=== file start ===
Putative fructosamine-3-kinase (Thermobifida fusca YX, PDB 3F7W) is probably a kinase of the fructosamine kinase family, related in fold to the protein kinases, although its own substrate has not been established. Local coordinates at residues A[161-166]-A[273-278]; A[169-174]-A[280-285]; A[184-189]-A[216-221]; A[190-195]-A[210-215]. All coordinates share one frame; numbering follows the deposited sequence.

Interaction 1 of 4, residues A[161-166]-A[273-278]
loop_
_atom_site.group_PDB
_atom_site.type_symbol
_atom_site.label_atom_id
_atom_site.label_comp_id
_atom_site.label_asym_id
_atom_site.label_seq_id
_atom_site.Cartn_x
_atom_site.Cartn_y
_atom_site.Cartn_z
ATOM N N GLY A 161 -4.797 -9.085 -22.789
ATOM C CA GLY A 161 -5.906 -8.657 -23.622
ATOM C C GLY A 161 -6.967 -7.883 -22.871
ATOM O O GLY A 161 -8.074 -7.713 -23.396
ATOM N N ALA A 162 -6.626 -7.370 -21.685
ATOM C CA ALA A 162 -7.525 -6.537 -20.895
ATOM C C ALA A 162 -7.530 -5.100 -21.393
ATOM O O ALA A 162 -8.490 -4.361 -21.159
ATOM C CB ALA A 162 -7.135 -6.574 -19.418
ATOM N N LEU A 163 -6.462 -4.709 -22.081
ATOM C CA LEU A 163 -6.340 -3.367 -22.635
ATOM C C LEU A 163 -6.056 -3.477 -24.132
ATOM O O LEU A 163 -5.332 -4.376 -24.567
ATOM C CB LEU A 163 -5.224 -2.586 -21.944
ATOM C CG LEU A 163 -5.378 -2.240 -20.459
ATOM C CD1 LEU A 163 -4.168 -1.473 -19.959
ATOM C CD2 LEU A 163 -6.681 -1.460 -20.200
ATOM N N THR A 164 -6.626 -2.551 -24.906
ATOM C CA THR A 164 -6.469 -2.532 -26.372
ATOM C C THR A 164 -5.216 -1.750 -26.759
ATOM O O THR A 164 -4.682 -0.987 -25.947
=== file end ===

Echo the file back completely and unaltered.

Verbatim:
Putative fructosamine-3-kinase (Thermobifida fusca YX, PDB 3F7W) is probably a kinase of the fructosamine kinase family, related in fold to the protein kinases, although its own substrate has not been established. Local coordinates at residues A[161-166]-A[273-278]; A[169-174]-A[280-285]; A[184-189]-A[216-221]; A[190-195]-A[210-215]. All coordinates share one frame; numbering follows the deposited sequence.

Interaction 1 of 4, residues A[161-166]-A[273-278]
loop_
_atom_site.group_PDB
_atom_site.type_symbol
_atom_site.label_atom_id
_atom_site.label_comp_id
_atom_site.label_asym_id
_atom_site.label_seq_id
_atom_site.Cartn_x
_atom_site.Cartn_y
_atom_site.Cartn_z
ATOM N N GLY A 161 -4.797 -9.085 -22.789
ATOM C CA GLY A 161 -5.906 -8.657 -23.622
ATOM C C GLY A 161 -6.967 -7.883 -22.871
ATOM O O GLY A 161 -8.074 -7.713 -23.396
ATOM N N ALA A 162 -6.626 -7.370 -21.685
ATOM C CA ALA A 162 -7.525 -6.537 -20.895
ATOM C C ALA A 162 -7.530 -5.100 -21.393
ATOM O O ALA A 162 -8.490 -4.361 -21.159
ATOM C CB ALA A 162 -7.135 -6.574 -19.418
ATOM N N LEU A 163 -6.462 -4.709 -22.081
ATOM C CA LEU A 163 -6.340 -3.367 -22.635
ATOM C C LEU A 163 -6.056 -3.477 -24.132
ATOM O O LEU A 163 -5.332 -4.376 -24.567
ATOM C CB LEU A 163 -5.224 -2.586 -21.944
ATOM C CG LEU A 163 -5.378 -2.240 -20.459
ATOM C CD1 LEU A 163 -4.168 -1.473 -19.959
ATOM C CD2 LEU A 163 -6.681 -1.460 -20.200
ATOM N N THR A 164 -6.626 -2.551 -24.906
ATOM C CA THR A 164 -6.469 -2.532 -26.372
ATOM C C THR A 164 -5.216 -1.750 -26.759
ATOM O O THR A 164 -4.682 -0.987 -25.947